I have a reputation around here for never wearing brown shoes. The students think I hate them. The truth is, I have seen the damage brown shoes can do. A recruiter who once came through to interview students actually told me he didn't hire a candidate because the student wore brown shoes with a navy suit -- a fashion decision that would never jibe with the corporate culture at the recruiter's company.
Aside from the rules of brown shoes (for the record, I do own a pair of brown shoes, and according to many fashion gurus, brown with a navy suit can work if the brown is dark), the lesson here is when dressing for job interviews, it is critical to mirror the style of the organization for which you are interviewing. Conservative dress is usually safe.
We recently took a busload of 65 MBA and master of science students to Macy's near College Park. We had the run of the place before the Wheaton store opened. Thanks to the Macy's team, our students got some great what-to-wear pointers and showed off fashions to their peers with an escalator "runway" show. Then they did some shopping. This was all part of their overall preparation as they gear up for upcoming interviews. Wardrobe choice is a critical component of every jobseeker's preparation.
What's 'in' for job interviews
Do some prep work: Try to find out the culture and dress of the organization where you'll be interviewing. Although I don't recommend calling the human resources department to ask if people wear brown shoes at the company, try working your network for a connection who already works there or might know. If you feel comfortable, ask what is appropriate.
Be conservative: Err on the side of caution if you're not sure of the organization's dress code. Skip the trendy fashion choices and stick to the classics: a suit, a tie (for men), simple jewelry, understated colors.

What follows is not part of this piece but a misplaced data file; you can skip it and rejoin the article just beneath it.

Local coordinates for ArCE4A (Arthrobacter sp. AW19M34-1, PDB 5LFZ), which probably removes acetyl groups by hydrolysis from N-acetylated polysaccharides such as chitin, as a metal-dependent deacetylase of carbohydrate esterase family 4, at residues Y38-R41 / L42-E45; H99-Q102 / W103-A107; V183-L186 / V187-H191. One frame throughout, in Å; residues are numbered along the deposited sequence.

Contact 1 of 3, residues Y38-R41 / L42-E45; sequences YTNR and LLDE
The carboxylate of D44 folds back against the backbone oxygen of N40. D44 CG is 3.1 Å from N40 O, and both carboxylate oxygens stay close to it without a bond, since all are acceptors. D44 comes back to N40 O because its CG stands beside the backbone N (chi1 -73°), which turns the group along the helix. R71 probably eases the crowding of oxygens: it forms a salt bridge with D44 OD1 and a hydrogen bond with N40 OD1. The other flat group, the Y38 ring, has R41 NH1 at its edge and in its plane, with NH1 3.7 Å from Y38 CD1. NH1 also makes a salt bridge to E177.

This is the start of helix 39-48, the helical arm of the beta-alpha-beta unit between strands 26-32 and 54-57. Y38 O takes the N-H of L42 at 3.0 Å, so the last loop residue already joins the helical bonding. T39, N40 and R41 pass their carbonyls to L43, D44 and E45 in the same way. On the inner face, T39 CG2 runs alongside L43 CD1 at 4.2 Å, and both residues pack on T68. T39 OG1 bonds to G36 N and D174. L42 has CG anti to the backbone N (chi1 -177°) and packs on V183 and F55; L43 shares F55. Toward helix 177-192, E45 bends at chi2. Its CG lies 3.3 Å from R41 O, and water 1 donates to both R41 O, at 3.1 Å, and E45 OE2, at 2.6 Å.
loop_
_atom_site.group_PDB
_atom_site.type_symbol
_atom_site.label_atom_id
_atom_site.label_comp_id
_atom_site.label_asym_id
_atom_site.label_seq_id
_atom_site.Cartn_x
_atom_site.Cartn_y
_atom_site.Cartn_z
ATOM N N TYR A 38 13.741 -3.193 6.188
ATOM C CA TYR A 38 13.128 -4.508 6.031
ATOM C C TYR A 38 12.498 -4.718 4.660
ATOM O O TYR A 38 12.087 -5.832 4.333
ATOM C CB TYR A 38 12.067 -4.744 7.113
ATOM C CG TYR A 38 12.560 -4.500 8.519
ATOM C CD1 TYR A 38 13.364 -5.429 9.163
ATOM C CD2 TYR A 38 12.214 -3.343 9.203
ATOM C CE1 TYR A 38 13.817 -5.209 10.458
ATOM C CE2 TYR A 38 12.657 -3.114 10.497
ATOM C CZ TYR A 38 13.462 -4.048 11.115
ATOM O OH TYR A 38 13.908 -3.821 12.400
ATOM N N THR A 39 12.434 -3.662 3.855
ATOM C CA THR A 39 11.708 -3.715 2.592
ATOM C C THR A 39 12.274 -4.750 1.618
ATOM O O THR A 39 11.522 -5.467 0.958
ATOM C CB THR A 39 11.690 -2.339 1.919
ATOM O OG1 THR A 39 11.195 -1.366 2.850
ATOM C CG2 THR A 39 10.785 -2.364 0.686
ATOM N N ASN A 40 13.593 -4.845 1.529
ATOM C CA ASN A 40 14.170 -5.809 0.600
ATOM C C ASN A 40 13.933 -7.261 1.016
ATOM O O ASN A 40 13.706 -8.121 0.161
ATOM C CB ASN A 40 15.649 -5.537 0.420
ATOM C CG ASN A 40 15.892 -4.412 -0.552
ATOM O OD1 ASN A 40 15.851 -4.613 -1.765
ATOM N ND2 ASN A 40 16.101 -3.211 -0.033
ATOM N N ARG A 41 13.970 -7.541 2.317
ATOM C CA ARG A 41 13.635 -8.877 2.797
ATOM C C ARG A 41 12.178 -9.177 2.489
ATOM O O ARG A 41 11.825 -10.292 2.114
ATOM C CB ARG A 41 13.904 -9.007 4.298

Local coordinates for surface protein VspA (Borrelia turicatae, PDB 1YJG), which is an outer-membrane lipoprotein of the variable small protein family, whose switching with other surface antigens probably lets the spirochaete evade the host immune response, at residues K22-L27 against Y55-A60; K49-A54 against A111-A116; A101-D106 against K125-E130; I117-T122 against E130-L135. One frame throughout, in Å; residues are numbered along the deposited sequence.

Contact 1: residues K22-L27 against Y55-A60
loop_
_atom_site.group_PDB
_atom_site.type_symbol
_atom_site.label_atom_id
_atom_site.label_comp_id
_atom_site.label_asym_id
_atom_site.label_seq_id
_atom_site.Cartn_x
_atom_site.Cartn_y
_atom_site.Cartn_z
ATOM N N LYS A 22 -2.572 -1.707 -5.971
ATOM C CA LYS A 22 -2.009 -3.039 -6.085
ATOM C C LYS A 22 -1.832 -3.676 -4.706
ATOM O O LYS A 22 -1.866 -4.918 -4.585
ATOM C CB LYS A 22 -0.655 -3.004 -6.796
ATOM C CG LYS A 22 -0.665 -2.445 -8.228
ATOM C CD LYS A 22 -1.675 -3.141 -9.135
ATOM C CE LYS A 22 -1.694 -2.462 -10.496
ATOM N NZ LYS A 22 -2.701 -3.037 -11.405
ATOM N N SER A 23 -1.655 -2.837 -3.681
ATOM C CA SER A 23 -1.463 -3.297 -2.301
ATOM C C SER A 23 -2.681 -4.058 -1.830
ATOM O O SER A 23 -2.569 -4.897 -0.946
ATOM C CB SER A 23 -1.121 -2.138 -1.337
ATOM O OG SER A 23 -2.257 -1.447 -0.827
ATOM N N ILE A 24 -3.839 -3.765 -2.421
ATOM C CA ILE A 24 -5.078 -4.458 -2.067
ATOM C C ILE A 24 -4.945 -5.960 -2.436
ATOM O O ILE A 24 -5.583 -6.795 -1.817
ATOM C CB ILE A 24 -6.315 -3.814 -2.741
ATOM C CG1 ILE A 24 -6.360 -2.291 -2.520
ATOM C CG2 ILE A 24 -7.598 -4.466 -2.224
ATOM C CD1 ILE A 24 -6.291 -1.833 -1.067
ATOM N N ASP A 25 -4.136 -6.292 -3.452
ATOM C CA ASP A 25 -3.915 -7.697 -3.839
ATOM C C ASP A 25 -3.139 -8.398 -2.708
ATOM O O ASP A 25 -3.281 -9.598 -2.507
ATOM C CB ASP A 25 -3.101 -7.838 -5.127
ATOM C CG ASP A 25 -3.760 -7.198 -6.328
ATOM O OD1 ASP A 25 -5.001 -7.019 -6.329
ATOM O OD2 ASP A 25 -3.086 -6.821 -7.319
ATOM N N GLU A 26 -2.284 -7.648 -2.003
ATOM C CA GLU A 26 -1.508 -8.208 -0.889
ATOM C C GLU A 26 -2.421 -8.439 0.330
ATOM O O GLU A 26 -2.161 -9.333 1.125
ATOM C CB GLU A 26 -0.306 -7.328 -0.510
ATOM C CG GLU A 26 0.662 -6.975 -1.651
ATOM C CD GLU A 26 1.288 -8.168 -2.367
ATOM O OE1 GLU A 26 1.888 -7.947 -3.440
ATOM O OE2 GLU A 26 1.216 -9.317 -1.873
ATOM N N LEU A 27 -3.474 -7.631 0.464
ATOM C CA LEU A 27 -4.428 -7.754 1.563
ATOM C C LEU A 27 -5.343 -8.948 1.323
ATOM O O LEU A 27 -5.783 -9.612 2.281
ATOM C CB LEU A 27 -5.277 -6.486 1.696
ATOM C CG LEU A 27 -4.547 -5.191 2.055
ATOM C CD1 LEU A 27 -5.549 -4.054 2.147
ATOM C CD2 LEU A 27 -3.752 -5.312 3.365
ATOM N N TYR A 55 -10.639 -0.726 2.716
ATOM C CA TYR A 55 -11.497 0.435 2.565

When in doubt, go dark: In general, a black or gray suit is most appropriate for a job interview.
Seek fashion advice: Always run your planned interview outfit by a trusted friend, your spouse or significant other. It helps to get a second opinion on whether something is appropriate.
What not to wear
Open-toed shoes: Though it's an open debate whether open-toed shoes are appropriate office attire (many people are proponents these days), you never know what side your interviewers will take, so play it safe and go for your conservative, closed-toe heels.
Heavy scents: Stay away from strong perfumes or colognes for your interview. And certainly be sure you don't give off other odors. Skip the garlicky lunch before your interview. Make sure you smell fresh and clean.
A five-o'clock shadow: In keeping with the conservative theme, be sure you are well-groomed. A clean-shaven face or neatly trimmed facial hair is best.
Messy hair or unkempt fingernails: A simple, neat hairstyle and well-manicured nails won't distract during your interview. This is critical for both women and men.
Visible tattoos and piercings: While they might show your personality, piercings and tattoos might negatively influence your interviewer. Err on the side of caution and cover up or remove your flair.
Research suggests that most interviewers arrive at impressions of job candidates during the first few minutes. Research also suggests that a job applicant's appearance influences recruiters' interview ratings of job applicants. So what are you waiting for? Start out on the right foot by looking good and dressing well.
• Jeffrey Kudisch is managing director of the Office of Career Services at the Robert H. Smith School of Business and a faculty expert in leadership, negotiations and human capital management. He has a Ph.D. in industrial and organizational psychology and he co-founded Personnel Assessment Systems, a human resource consulting firm specializing in executive assessment and leadership development.